Sir Steve Redgrave was one of the best rowers in history. Apart from the amazing fact that he won five Olympic gold medals for Britain in five consecutive Olympics as a endurance athlete, he also won nine world championship gold medals, two silver world medals and two bronze, one at the Worlds and one at the 1988 Seoul Olympics where he doubled up in the coxless and coxed pairs! What a lot of people do not know about Steve is that he was a product of being in the right place at the right time.

Redgrave's first stroke of luck was attending a comprehensive school in Marlow where he was fortunate enough to have an English teacher, Francis Smith, who was a member of the Marlow Rowing Club. Smith invited Redgrave and his three friends to come down to the boat house to try their hand at rowing. Steve, who is dyslexic and, by his own admission, not a good student, excelled at rowing. From the very beginning, his four dominated their competition. At the time, Redgrave, in a single, was so good that he would get bored racing other juniors. To make it more interesting for him, Steve would not actually row full pressure for three quarters of a race, but just paddle down the course, before turning on the burners and blowing away his competition!

The second stroke of luck for Steve was that Marlow was also where rowing coach Mike Spraklen lived. Spraklen is notorious in the rowing world for training his athletes too hard. Redgrave just ate it up! At seventeen, Steve left school and began rowing full time. He was so good he joined the Senior National Sculling Squad who were training out of Spraklen's back garden, which was beside the Thames. Redgrave would have been selected for the 1980 Moscow Olympics had it not been for the Junior rowing selectors insisting that he race at the Junior World Championships held in Hazewinkel, Belgium. They desperately wanted a junior crew from Great Britain to win a medal and Redgrave and his partner, Adam Clift, were odds on favourites to win gold. However, the crew were beaten into second place by an East German boat. Redgrave was so disgusted at his performance he threw his silver medal into the lake!

Over his career, Redgrave continually challenged himself by trying the impossible. For example, he would double up in the coxless and coxed pairs events at the Worlds! Not only would he have to qualify for the event by being the British national champion in both boats, he would also have to race the events back to back at the world championships. On a number of occasions, this meant that as soon as he had raced in one boat, he would have to immediately switch into the other boat, row down to the start and race again, against his rested competition!

It was not all plain sailing for Redgrave during his career, however. Apart from the niggling injuries he had to contend with through out his time as a rower, Steve was diagnosed with ulcerative collitis in 1992 and with diabetes in 1997. Just as he did with his competition, Redgrave was determined to dominate his illnesses and not let them affect his rowing performances. They became part of his "training" that had to be dealt with in order to win.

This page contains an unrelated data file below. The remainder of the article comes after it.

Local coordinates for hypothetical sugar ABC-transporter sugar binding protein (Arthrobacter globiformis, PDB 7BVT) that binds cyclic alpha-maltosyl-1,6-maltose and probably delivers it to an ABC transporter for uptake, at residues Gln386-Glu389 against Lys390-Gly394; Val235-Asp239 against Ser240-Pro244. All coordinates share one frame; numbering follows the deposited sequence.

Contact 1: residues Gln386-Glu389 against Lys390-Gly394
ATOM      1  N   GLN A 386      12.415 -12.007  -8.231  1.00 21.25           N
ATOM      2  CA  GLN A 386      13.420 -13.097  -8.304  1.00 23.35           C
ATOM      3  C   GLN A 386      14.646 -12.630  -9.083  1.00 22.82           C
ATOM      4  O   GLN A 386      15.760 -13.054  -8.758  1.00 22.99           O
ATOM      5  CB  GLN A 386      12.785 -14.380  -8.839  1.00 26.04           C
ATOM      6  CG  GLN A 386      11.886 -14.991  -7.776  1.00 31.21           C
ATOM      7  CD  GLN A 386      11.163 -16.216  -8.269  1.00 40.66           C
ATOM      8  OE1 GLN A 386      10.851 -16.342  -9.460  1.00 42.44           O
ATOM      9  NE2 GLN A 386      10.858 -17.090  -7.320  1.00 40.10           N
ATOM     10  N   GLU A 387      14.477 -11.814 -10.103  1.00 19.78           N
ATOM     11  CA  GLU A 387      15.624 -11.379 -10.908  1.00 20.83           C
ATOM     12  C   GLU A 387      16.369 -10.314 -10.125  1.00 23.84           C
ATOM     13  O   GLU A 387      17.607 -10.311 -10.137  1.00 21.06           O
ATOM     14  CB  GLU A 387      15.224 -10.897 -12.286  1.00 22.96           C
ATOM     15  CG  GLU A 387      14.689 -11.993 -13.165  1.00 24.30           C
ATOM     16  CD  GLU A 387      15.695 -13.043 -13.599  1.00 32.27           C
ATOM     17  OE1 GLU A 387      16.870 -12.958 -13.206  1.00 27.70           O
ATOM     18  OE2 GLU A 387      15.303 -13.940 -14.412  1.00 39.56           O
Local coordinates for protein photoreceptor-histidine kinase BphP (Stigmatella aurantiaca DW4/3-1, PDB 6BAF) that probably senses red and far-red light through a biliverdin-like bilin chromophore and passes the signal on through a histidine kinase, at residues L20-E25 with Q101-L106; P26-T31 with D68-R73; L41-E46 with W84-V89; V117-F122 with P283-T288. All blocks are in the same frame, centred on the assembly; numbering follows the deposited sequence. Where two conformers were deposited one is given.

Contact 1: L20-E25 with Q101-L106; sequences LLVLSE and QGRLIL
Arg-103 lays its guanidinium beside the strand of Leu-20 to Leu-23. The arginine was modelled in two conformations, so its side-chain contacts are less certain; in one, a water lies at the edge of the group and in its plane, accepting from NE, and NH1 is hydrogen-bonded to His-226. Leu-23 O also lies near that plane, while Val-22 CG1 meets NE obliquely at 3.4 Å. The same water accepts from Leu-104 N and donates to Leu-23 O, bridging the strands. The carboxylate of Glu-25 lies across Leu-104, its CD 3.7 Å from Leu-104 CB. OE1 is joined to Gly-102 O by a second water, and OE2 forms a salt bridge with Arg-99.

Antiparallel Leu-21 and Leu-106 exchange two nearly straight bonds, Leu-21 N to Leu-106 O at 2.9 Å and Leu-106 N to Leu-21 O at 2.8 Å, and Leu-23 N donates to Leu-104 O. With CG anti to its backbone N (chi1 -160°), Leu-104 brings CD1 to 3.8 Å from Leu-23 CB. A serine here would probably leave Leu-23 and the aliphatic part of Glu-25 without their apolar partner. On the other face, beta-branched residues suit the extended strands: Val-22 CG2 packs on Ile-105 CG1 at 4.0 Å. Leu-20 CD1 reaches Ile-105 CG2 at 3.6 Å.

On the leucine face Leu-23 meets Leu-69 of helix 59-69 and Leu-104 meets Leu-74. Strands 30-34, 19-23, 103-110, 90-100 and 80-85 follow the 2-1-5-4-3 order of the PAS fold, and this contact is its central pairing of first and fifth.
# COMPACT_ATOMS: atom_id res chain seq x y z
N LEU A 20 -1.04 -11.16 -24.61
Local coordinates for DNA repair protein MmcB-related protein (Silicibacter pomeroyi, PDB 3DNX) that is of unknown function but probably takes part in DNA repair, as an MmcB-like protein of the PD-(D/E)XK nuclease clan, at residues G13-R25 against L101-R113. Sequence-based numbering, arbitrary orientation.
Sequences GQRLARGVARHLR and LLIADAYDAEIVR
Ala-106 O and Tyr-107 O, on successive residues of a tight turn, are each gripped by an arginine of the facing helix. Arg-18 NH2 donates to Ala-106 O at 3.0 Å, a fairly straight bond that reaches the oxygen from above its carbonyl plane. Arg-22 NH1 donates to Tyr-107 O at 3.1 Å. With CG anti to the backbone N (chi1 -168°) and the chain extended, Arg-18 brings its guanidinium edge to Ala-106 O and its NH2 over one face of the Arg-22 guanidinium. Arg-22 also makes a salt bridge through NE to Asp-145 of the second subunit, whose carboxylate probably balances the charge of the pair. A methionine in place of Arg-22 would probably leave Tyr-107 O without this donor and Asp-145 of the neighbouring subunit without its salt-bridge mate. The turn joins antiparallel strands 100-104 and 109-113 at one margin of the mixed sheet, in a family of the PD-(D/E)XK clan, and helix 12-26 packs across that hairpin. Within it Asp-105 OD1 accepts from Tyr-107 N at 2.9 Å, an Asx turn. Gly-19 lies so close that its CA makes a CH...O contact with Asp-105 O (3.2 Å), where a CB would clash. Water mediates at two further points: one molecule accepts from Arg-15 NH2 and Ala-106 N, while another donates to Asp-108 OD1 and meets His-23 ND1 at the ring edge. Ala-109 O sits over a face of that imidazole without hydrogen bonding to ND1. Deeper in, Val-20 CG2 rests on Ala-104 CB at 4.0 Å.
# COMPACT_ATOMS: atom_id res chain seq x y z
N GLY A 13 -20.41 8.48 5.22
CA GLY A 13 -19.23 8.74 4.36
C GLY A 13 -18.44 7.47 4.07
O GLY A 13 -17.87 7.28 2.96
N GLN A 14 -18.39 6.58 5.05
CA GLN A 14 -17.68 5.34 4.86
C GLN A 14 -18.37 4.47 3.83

In retirement, Redgrave has transitioned very well into a motivational speaker and head of various charities. He is an inspiration to those who had the privilege of sharing the river with him and to those who look back at his legacy as an exceptional rower and living legend.

William Weaver responds:

 Good rowers can be considered great only if they have mastered the single. I don't remember if Redgrave won the single at Henley, but I'm more inclined to attribute greatness to oarsmen like Lange, Muller, Kolbe and Karppinen who showed they were not only strong enough, but technically brilliant enough and mentally tough enough, to win the single. The pair is possibly the only shell as technically challenging (if not more so) than the single, but the meat lays with the toughness of being a single sculler.

If you're ever in Philly I'd be happy to host you at Fairmount or Vesper for a row and a beer; both clubs have bars — one great part of rowing in Philadelphia! Just don't visit during the winter — I've done my fair share of rowing in December and January and have suffered from frostbite twice, so I'm done with that!

Chris Cooper says:

 I'm also a rower, though not active at the moment. Did 6:21.6 on the erg at CRASH-B in 2008, which was only 0.7 seconds off the world record for my age group (55-59 HWT), set in the same race. But I'm not very good in my single, having taken up the sport only recently. There's a long learning curve! Last year I convinced my mother to try the erg, and this year she turns 80 and is hoping to set a world record in her new age group, or at least take first place.

I haven't rowed in Philly, but I paddled there for several years on their world-championship dragon boat team, which is composed primarily of ex-rowers. The river is a beautiful place to row or paddle, but only when it isn't freezing.

Sam Humbert observes:

Chris Cooper rocks! His ~6:20 time (in his late 50s!) is equivalent to ~1:35 500m splits. Wow! My 38-yo trainer, who's a longtime weightlifter and quite fit, can do 1:35 for a single 500m — then he's toast. Me, at age 48, and moderately fit, 1:45…


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